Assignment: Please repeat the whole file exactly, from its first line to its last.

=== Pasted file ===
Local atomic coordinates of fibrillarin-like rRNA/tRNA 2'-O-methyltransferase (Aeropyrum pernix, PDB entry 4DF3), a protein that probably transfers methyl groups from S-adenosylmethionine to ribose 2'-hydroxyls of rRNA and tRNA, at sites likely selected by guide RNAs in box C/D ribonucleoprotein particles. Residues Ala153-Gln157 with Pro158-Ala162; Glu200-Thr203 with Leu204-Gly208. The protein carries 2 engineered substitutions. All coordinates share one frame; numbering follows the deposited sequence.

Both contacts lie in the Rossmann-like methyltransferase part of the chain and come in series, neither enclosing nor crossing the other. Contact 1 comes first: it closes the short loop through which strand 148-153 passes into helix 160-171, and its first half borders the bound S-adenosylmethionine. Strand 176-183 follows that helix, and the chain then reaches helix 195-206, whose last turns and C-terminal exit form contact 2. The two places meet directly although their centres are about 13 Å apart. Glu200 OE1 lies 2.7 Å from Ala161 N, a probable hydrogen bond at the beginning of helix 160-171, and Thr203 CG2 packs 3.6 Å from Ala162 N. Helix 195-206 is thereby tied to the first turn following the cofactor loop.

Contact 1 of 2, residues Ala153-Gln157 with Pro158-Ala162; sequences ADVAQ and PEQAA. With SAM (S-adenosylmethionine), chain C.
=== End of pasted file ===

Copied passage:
Local atomic coordinates of fibrillarin-like rRNA/tRNA 2'-O-methyltransferase (Aeropyrum pernix, PDB entry 4DF3), a protein that probably transfers methyl groups from S-adenosylmethionine to ribose 2'-hydroxyls of rRNA and tRNA, at sites likely selected by guide RNAs in box C/D ribonucleoprotein particles. Residues Ala153-Gln157 with Pro158-Ala162; Glu200-Thr203 with Leu204-Gly208. The protein carries 2 engineered substitutions. All coordinates share one frame; numbering follows the deposited sequence.

Both contacts lie in the Rossmann-like methyltransferase part of the chain and come in series, neither enclosing nor crossing the other. Contact 1 comes first: it closes the short loop through which strand 148-153 passes into helix 160-171, and its first half borders the bound S-adenosylmethionine. Strand 176-183 follows that helix, and the chain then reaches helix 195-206, whose last turns and C-terminal exit form contact 2. The two places meet directly although their centres are about 13 Å apart. Glu200 OE1 lies 2.7 Å from Ala161 N, a probable hydrogen bond at the beginning of helix 160-171, and Thr203 CG2 packs 3.6 Å from Ala162 N. Helix 195-206 is thereby tied to the first turn following the cofactor loop.

Contact 1 of 2, residues Ala153-Gln157 with Pro158-Ala162; sequences ADVAQ and PEQAA. With SAM (S-adenosylmethionine), chain C.